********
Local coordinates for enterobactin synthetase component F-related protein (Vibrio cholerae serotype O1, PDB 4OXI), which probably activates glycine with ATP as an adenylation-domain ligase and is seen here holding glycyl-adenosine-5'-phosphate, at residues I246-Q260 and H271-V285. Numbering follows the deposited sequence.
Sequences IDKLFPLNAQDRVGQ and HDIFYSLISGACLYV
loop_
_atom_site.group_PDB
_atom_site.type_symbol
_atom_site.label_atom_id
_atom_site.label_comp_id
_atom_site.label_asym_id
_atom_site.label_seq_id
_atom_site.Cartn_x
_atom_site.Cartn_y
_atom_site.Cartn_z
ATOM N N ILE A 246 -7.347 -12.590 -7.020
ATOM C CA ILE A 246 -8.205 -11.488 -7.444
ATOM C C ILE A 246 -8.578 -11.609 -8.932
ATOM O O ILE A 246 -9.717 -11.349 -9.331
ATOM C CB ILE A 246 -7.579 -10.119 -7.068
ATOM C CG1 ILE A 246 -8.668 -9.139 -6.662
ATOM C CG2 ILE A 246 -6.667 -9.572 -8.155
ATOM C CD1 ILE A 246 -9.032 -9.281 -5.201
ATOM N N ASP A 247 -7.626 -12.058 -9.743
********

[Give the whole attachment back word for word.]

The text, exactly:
Local coordinates for enterobactin synthetase component F-related protein (Vibrio cholerae serotype O1, PDB 4OXI), which probably activates glycine with ATP as an adenylation-domain ligase and is seen here holding glycyl-adenosine-5'-phosphate, at residues I246-Q260 and H271-V285. Numbering follows the deposited sequence.
Sequences IDKLFPLNAQDRVGQ and HDIFYSLISGACLYV
loop_
_atom_site.group_PDB
_atom_site.type_symbol
_atom_site.label_atom_id
_atom_site.label_comp_id
_atom_site.label_asym_id
_atom_site.label_seq_id
_atom_site.Cartn_x
_atom_site.Cartn_y
_atom_site.Cartn_z
ATOM N N ILE A 246 -7.347 -12.590 -7.020
ATOM C CA ILE A 246 -8.205 -11.488 -7.444
ATOM C C ILE A 246 -8.578 -11.609 -8.932
ATOM O O ILE A 246 -9.717 -11.349 -9.331
ATOM C CB ILE A 246 -7.579 -10.119 -7.068
ATOM C CG1 ILE A 246 -8.668 -9.139 -6.662
ATOM C CG2 ILE A 246 -6.667 -9.572 -8.155
ATOM C CD1 ILE A 246 -9.032 -9.281 -5.201
ATOM N N ASP A 247 -7.626 -12.058 -9.743